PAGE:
MT2 review soln - AyC10 Fall 2007: Midterm 2 Review Sheet...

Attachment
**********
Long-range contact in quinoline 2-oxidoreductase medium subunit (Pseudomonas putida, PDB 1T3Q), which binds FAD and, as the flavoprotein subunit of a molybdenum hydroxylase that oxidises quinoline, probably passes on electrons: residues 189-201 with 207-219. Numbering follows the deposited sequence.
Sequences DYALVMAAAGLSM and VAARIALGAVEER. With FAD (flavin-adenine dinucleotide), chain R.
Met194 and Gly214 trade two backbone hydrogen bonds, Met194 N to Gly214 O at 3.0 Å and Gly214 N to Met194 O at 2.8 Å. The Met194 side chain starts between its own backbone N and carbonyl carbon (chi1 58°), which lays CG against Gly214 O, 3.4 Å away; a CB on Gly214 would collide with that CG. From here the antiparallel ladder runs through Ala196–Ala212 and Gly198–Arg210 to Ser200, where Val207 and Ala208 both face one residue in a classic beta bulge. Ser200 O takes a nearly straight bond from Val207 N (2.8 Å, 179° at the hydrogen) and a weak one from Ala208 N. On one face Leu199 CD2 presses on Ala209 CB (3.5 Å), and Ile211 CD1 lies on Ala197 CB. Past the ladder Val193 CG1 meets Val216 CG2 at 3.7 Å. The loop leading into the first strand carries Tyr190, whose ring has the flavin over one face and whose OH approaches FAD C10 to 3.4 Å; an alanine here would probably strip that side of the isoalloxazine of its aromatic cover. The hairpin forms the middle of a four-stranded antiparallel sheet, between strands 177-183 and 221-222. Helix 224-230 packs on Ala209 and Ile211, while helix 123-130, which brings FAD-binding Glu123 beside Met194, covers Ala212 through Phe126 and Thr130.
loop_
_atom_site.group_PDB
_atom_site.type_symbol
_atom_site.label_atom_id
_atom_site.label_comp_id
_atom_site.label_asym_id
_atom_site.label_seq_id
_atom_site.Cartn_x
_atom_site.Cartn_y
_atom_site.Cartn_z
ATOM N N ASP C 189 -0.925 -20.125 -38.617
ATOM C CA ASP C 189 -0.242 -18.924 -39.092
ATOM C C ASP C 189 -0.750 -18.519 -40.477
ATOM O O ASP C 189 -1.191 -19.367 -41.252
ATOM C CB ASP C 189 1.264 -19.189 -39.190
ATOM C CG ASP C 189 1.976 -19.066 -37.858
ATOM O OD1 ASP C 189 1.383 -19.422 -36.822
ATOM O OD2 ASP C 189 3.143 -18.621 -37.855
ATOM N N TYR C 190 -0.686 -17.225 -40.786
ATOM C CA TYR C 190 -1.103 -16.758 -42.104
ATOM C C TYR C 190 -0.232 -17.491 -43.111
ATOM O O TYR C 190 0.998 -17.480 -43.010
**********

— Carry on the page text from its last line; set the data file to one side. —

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Unformatted text preview: AyC10 Fall 2007: Midterm 2 Review Sheet Nicholas McConnell This compilation of questions does not comprehensively cover the course material since Midterm 1, nor does it necessarily cover all the main ideas. But most of the questions here touch on key ideas that we hope you have learned. These may be a useful starting point to see how comfortable you are with many of the primary concepts introduced in this part of the course. Hopefully they will provoke you to ask more in-depth questions, and investigate the details as you study for the exam. CS 119-139 Why is Pluto no longer a planet, according to the International Astronomical Union’s definition? Pluto meets two of the three criteria in the IAU's 2006 definition of a planet: it does orbit the Sun, and it is spherical. However, it does not meet the criterion that it must clear other objects (except for moons and rings) out of its orbital region. Instead, Pluto orbits the Sun among many other small bodies. Collectively, Pluto and these objects make up the Kuiper Belt. Where do comets originate? The Solar System has two reservoirs of icy objects that might become visible as comets: the Kuiper Belt and the Oort Cloud. The Kuiper Belt is a ring of material beyond Neptune's orbit, centered in the same plane in which the planets orbit the Sun. Kuiper Belt objects whose elliptical orbits come particularly close to the Sun appear as comets when they partially evaporate. These are periodic comets, who approach the sun and become visible at regular intervals. The Oort cloud is a spherical collection of objects that orbit the Sun far beyond the orbits of the planets and the Kuiper Belt. Occasionally, an Oort cloud object will be perturbed in its orbit and come zooming toward the Sun. If it comes close enough, it will appear visible as a comet for the same reason (evaporation) as Kuiper Belt comets. However, Oort Cloud comets often escape the Solar System after flying by the Sun, or their orbital periods are so long that we only record one pass-by. What is the difference between a comet, an asteroid, and a meteoroid? Comets are made mostly of dust and ice; they can evaporate. Asteroids and most meteoroids are made of metal and rock. Asteroids orbit the Sun in the asteroid belt between Mars and Jupiter. Meteoroids orbit the Sun, but not in the asteroid belt. Describe what would happen if a 10-km object collided with Earth. How often does this happen? The impact of a 10-km object would be catastrophic. Utter devastation would occur for hundreds of km around the impact site. If the object landed in the ocean, it would hit the ocean floor almost immediately and cause the same devastation, additionally creating enormous tidal waves. The impact would vaporize nearby rocks and send tremendous amounts of debris in the air. Eventually, dust would circulate throughout the atmosphere, blocking sunlight and causing drastic harm to global plant life. Global temperatures would change, and all but the hardiest species would face extinction. CS 140-146 Describe the Doppler (radial velocity) method of finding extra-solar planets. What properties of the planet does it allow us to determine? What are its limitations? When a planet orbits a star, its gravity pulls on the star, causing the star to wobble in a tiny circle about the system’s center of mass. If we take a spectrum of the star’s light, we will observe a periodic trend in the Doppler shift of spectral lines: a repetitive pattern over time of redshifts and blueshifts. Once we have recorded the whole pattern, we can determine the planet’s orbital period, and use Kepler’s Third Law (assuming we know the mass of the star) to get the planet’s orbital distance. Based on the strength of the wobble, we can also determine a minimum value for the planet’s mass, but not the exact value, because we don’t know the extent to which the orbit and wobble are along our line of sight. The Doppler method is limited by time and by technology. Our best technology is currently good enough to detect planets 4-5 times as massive as Earth, but no smaller. We can only be sure a planet exists after we observe the star for an entire orbital period, so planets whose orbits take longer than 15-20 years won’t have been discovered yet. Describe the transit method of finding extra-solar planets. What properties of the planet does it allow us to determine? What are its limitations? Sometimes we get lucky and are able to observe a star when its planet is crossing directly in front of it, from our perspective. We don’t see the planet, but we are able to deduce its presence because we see the star get dimmer, and then return to its normal brightness when the planet is no longer blocking any part of the star’s disc. With this method, we can determine the planet’s physical radius. If the planet has an atmosphere, we can also learn about the atmosphere’s chemical composition, by comparing the star’s normal spectrum to its spectrum when the planet is in front of it. The transit method requires us to be looking at the right place for a short interval of time. It doesn’t give us any direct information about the planet’s mass. CS 147-153 What part of the Sun do we see in the daytime sky? How does its temperature relate to the temperature at the Sun’s center? The part of the Sun we see (except during total solar eclipses) is the photosphere. Its temperature (about 6000 K) is cooler than the center of the sun (about 15 million K). How does the Sun’s magnetic field influence sunspots? Sunspots occur in regions where the Sun’s magnetic field arches over the photosphere. The shape of the arch creates a downward pressure (magnetic pressure!) on the photosphere, and inhibits hot gas from rising to the surface of that part of the Sun. Therefore, that patch of the photosphere is cooler and appears as a sunspot. The Sun’s magnetic field changes direction every 11 years (giving a complete magnetic cycle of 22 years: 11 years per configuration), and this cycle is traced by the number of sunspots we observe. When the field is changing direction, we observe a lot of sunspots (solar maximum). In between, we observe relatively few (solar minimum). What other features of the Sun and its activity vary cyclically? Other energetic events such as flares, prominences, and coronal mass ejections vary in a cycle that corresponds to the Sun’s magnetic cycle. Every 11 years at solar maximum, we observe many of these events in addition to many sunspots. We see less activity at solar minimum. Finally, the corona’s overall shape changes in an 11-year cycle, mirroring the global shape of the Sun’s magnetic field. CS 154-159 Describe how parallax works. What does this effect depend on? Can we use it to determine the distance to all stars? Parallax is an effect we observe when we take precise measurements of the positions of stars. We use it to determine the distance to stars. Because the Earth’s location changes as it orbits the Sun, its line of sight to other objects changes. The size of this effect depends on the size of the change in Earth’s position (2 AU per six months, repeating every year) and the distance to the objects (the effect is bigger for closer objects). For the most of the stars in our galaxy, the line of sight barely changes at all: in fact, too little for our best technology to detect. But for close stars, we can detect an apparent shift in position with respect to the seemingly motionless “background stars.” If we measure the angular size of this shift (the quantity “parallax” refers to this measured angle), we can use it to determine the distance to the nearby star. As stated above, some stars are too far for us to detect their apparent motion from our changing line of sight. Therefore, we cannot use parallax to determine the precise distances to those stars. What is the difference between brightness and luminosity? How do we calculate a star’s intrinsic energy output? Luminosity is the amount of energy a light source releases per second. It is an intrinsic property of the source. Brightness is the amount of energy per second per unit surface area detected by an observer. It is proportional to the source’s luminosity but also depends on the observer’s distance from the source. We calculate the luminosity (same as “intrinsic energy output”) of stars by measuring their brightness (counting how many photons hit our camera chip) and their distance (via parallax or other methods we haven’t discussed in detail). Once we know those two quantities, we use the equation b = L / 4d2 to compute the luminosity. CS 160-168 What does it mean for a star to be on the Main Sequence? A star is on the Main Sequence when its core is fusing hydrogen into helium. During this phase, stars are mostly stable and obey well-defined relationships between their mass, luminosity, and surface temperature (note: L M4 only applies to Main Sequence stars). As a result of these relationships, Main Sequence stars lie in a diagonal strip along the temperature-luminosity (H-R) diagram, with more massive stars at higher temperatures and luminosities. Consider two stars of spectral type K. One is a red giant, and one is a main sequence red dwarf. How are these stars similar? How are they different? Is the red giant necessarily much more massive than the red dwarf? Because these stars are of the same spectral type, they have approximately the same surface temperature. However, the red giant is much more luminous and has a much larger radius. Still, a red giant is not necessarily more massive than a red dwarf. As they evolve off the Main Sequence, stars do not gain mass. Therefore, a star that has one solar mass on the main sequence will evolve into a 1-solar-mass red giant. Do stars form by themselves, or in groups? Most stars form in groups. Star formation starts in a large cloud of gas that fragments, and the individual fragments form lots of stars close to each other. These stars might have enough mutual gravitational attraction to stay together for a long time as a star cluster, but eventually they will drift apart. Additionally, some stars form in binary pairs (and binary pairs are still in clusters with other stars when they form). Binary stars usually orbit each other for their entire lives. How can we tell the difference between an old star cluster and a young cluster? Which one will have more high-mass stars? Very luminous Main Sequence stars (O-Type, B-Type, etc.) burn up all their fuel and die out very quickly compared to less-massive, less-luminous stars. If we look at a young star cluster, it may have Main Sequence stars of all spectral types, but soon the O stars will disappear, then the B stars, then the A stars, etc. By the time the cluster is very old, it will only have M and L stars left on the Main Sequence. Therefore, we determine a cluster’s age by making a temperature-luminosity (H-R) plot of all its stars. This will allow us to see what stars are in the Main Sequence (as opposed to red giants, white dwarfs, etc). Based on which spectral types are still left on the cluster’s Main Sequence, we can estimate its age. Because the stars are all at about the same distance from us and they all formed at about the same time, they are a good representative population for the age of the cluster as a whole. High-mass stars have short lives and explode in supernovae before many other stars have even finished burning up their hydrogen. Therefore, only young clusters should contain high-mass stars. Old clusters won’t have any left. CS 169-196 Refer to the Supernovae worksheet for more material on this range of course slides. What is the final stage of an evolved low-mass (less than 8 solar masses) star? What are its properties? How does it keep stable from collapse? Low-mass stars end up as white dwarfs. A white dwarf is a very compact mass made primarily of carbon and oxygen; it is the leftover core of the original star, after hydrogen fused to helium (Main Sequence phase) and helium fused to carbon/oxygen (red giant and planetary nebula phases). White dwarfs are very small compared to regular stars, and more-massive white dwarfs are actually smaller in size than less-massive ones. They are very hot initially, but very slowly cool down. White dwarfs don’t collapse because of electron degeneracy pressure. Quantum physics demands that within a certain region (in this case, the interior of the white dwarf) only so many electrons can have a certain speed (“degeneracy” refers to multiple objects having the same properties, and quantum physics sets a hard limit on how much degeneracy is allowed). If there are more electrons, they must have higher and higher speeds. In a compact object like a white dwarf, the low-speed “energy levels” fill up, and electrons are forced to move around very quickly, exerting a tremendous pressure that opposes gravity. The neutrons in a white dwarf aren’t densely packed enough to be subject to quantum physics regulations. What is left behind after a Type II supernova? How was this kind of object discovered? A few Type-II supernovae may leave behind black holes, but most leave behind neutron stars. A neutron star is an extremely small, extremely dense sphere of pure nuclear material—like a gigantic atomic nucleus. Atoms in normal matter are mostly empty space, between the nucleus and the electrons. Not so in a neutron star. Neutron stars avoid collapse by the same principle as white dwarfs, but using neutron speeds instead of electron speeds. Neutron degeneracy pressure is even more powerful than electron degeneracy pressure. Some neutron stars have strong magnetic fields and rotate. The magnetic fields “beam” energy outward along two narrow poles, and the rotation causes each pole to sweep around in a circle. From Earth, our line of sight might intersect the temporary direction of a beam, in which case we see a source that sends pulses of light out at regular intervals. The period of the pulsations was too fast to suggest anything but a rotating neutron star. Therefore, we discovered the first neutron stars as pulsars. How does the first generation of stars ever formed differ from later generations? What does this have to do with us and our planet? When the first generation of stars formed, the universe only contained the elements hydrogen and helium. Therefore, those stars were initially made of pure hydrogen and helium, but through fusion and supernovae they created heavier elements. Subsequent generations of stars thus contained a small amount of heavy elements when they formed. Because every generation of stars fuses some hydrogen and helium into heavier elements, younger stars have a higher concentration of heavier elements (but the difference is only noticeable over many generations). Earth is mostly made up of heavy elements: iron, nickel, silicon, carbon, oxygen, nitrogen, etc. Our bodies are made of heavy elements (yes, water contains hydrogen, but it also contains oxygen). These heavy elements exist because they were formed by previous generations of stars. CS 197-211 How does light interact with massive objects? According to Einstein’s theory of General Relativity, massive objects cause light to bend. A ray of light passing near a massive object will bend slightly (or, if the object is very dense, like a black hole, not so slightly) toward the object’s center. Light also loses energy and becomes redshifted as it moves away from a massive object. If I stand on the surface of a neutron star (or anything massive, but neutron stars are particularly dense and therefore cause a particularly dramatic warping of space-time) and shine a light out into space, you will observe it at a longer wavelength than I emitted it. Suppose you go near, but not across the event horizon of a black hole. What happens to you, relative to someone watching you from far away? According to General Relativity, space-time gets warped by massive objects. We don’t call it “space-time” just to sound cool (or uncool)—it’s actually a warping of space and time. Because time gets warped, as you come near the event horizon, a distant observer will see everything you do slow down. You will travel slower, move slower, emit photons less frequently, and age slower (and truthfully, if you came back to where the observer was, he would have aged more than you!). Because space gets warped, the light your body emits will be redshifted as it travels to the observer (this is the same effect mentioned above—it can be described in terms of losing energy to the gravitational field, or increasing wavelength as space gets warped). A third effect, which can be described without resorting to General Relativity, is that you will be stretched out by tidal forces— the gravity pulling on your feet (if your feet are closest to the black hole) would be stronger than the gravity pulling on your head. What if you cross the event horizon? In the scenario above, everything except for tidal stretching appears normal from your point of view; it’s the different observer who notices unusual time-slowing and redshifting effects. Likewise, if you cross the event horizon (assuming you survive the tidal stretching—which can be mild for very massive black holes—yes, more massive means weaker tidal effects in this case), you will feel like you are traveling, etc. at a normal speed. On the other hand, in the distant observer’s point of view, you will slow down so much that by the time you are at the event horizon, you will be moving infinitely slowly, and the observer will never see you cross it. Your light will also be infinitely redshifted, well beyond visible wavelengths, and you will emit photons infinitely slowly. Your fate on the other side of the event horizon may be fascinating: you might be destroyed, or spat out a wormhole into another universe, or transported somewhere else in our universe. No one knows. And because no one outside the black hole can ever see you cross, no one ever will. But, if the history of science has taught us anything, it’s “never say never.” What effects do black holes have on other astronomical objects, in real life? To be subject to the effect described above, you would have to come very close to the event horizon of a black hole. At large (a.k.a. “normal,” in the astronomical sense) distances, black holes act just like stars or any other objects of the same mass. For example, a classical question is, “If the Sun were replaced by a 1-solar-mass black hole, what would happen to Earth?” The answer: we’d stop receiving sunlight, of course, but otherwise, nothing would be different. Earth would orbit regularly at 1 A.U., just like before. When a black hole is in a binary pair with another star, it can consume gas that expands off the star’s surface. But we know that this also happens with white dwarfs and neutron stars that are close to expanding red giants. So again, black holes don’t influence other astronomical objects differently from normal stars, in the majority of cases. ...